A trade secret begins immediately upon the creation of the information. It can theoretically last forever as long as you take prescribed steps to maintain secrecy. Trade secret legal status is lost once information becomes generally known through reverse engineering, independent development, or authorized disclosure.  Thus, you should decide whether to seek a patent on your proprietary information or instead keep that information as a trade secret. 

7. Trademarks – what are they?

Trademarks are valuable legal rights that protect brands. They are a word, phrase, symbol, or device that identifies and distinguishes the goods or services of your business from those of your competitors. They communicate brand information to the public and enhance public awareness of brands. File for trademark registration with the USPTO at

Traditional trademarks include names, slogans, and logos or designs.  However, non-traditional trademarks are increasing in popularity and include colors, sounds, scents, and “trade dress” which includes product configuration and product packaging.

When choosing and utilizing your marks (logos, slogans etc.) you should pick a distinctive mark: the more distinctive the mark, the stronger it is. Conduct a search for existing usage on similar goods/services. The first user wins. Use the symbols TM, SM and ® when using your mark.

8. Trademarks – what are the rights?

A trademark can be protected by federal common law rights, which automatically begin upon use of the mark on goods or services. They stop others from using a confusingly similar mark on the same goods or services in the geographic area of the U.S. where the mark is used.

When you file for federal registration rights and receive a federal registration, you get stronger, more expansive rights, which cover the entire U.S. Federal rights theoretically last forever if the mark is still being used properly. You may need to file for trademark registration in other countries when you consider where your goods or services are marketed or sold. U.S. trademark registration gives the owner the right to record the registration with U.S. Customs and Border Protection (“CBP”) to help prevent importation into the U.S. of infringing foreign goods.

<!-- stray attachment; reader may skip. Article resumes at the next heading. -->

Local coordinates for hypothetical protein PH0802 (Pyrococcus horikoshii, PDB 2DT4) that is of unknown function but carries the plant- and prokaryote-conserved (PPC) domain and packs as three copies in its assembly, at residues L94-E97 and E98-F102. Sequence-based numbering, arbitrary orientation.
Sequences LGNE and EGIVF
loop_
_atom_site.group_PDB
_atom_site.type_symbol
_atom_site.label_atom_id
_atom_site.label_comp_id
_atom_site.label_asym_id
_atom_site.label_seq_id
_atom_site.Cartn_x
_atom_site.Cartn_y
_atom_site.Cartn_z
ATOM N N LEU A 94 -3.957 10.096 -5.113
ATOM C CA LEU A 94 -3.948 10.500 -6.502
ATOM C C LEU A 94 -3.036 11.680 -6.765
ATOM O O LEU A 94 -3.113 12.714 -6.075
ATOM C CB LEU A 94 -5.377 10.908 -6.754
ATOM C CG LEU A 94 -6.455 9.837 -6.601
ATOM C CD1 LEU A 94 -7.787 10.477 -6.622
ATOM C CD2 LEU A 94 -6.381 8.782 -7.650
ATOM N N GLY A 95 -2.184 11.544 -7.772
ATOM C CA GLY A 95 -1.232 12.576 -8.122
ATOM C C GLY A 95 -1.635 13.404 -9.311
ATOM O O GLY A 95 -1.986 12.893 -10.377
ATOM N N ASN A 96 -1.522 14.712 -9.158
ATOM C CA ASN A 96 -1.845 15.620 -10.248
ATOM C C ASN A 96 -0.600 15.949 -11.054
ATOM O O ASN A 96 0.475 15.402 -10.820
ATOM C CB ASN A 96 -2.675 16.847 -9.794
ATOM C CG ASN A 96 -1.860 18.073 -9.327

Most states afford their own state registration trademark rights. It is relatively quick and inexpensive to obtain a state trademark registration. In Massachusetts you can file online at the MA Secretary of State website:

9. Copyrights – what are they?

Copyrights protect fixed expressions of ideas (“works”), “original” works of authorship. This includes a wide variety of different types of works including: artistic, literary, photos, musical (both music and lyrics), software, website content, as well as both published and unpublished works. They do not protect what is covered by trademarks such as slogans, titles or names.

Common law rights begin immediately upon reduction of expression to a tangible medium or form of expression, meaning, for example, that you can’t copyright the concept of a painting, but you can copyright the painting itself as soon as you create it.

There is no examination or registration required to obtain these common law rights.

Authors are usually the owners, except in a “work for hire” scenario.  “Work for hire” is where a business who hired the person to create the work is considered both author and owner.

10. Copyrights – what do you need to know?

Exclusive rights are given to copyright owners to reproduce the work, distribute copies of the work, prepare derivative works, display the work publicly, and/or perform the work publicly. Copyrights are governed by U.S. federal laws.

Federal registration for copyrights is quick and inexpensive to obtain at You must register in order to sue an infringer and possibly collect damages and attorney fees. You give notice of your copyright using the symbol © Copyright 2021, and the name of the copyright owner. Its use is optional, but puts the world on notice of claim of ownership of work. 

Copyrights are territorial with no international copyrights. However, most countries recognize U.S. copyrights.

The duration of rights varies. Examples of duration of copyrights: (1) Single author copyright is the life of the author plus 70 years; (2) Multiple authors copyright is 70 years after the last surviving author’s death.

“Fair Use” is a defense to copyright infringement, which permits unlicensed use of copyright–protected material in certain activities such as teaching, research, scholarship, news reporting, comment, or criticism. It does not work for pure commercial use. The factors in evaluating fair use include: purpose and character of use (non-commercial, non-profit); transformative use is fair use – was something new added to the work?; nature of copyrighted work; the quantity and quality of copyrighted work used; effect of fair use on market for or value of copyrighted work e.g., is it diverting sales of copyrighted work?


Your business intellectual property is an integral part of your business model and your business success. As you plan your startup and as your business evolves and grows, protect your ideas, your brand, your processes, and your creative work products to build your business value.

In case you missed it, the webinar recording for this event is available.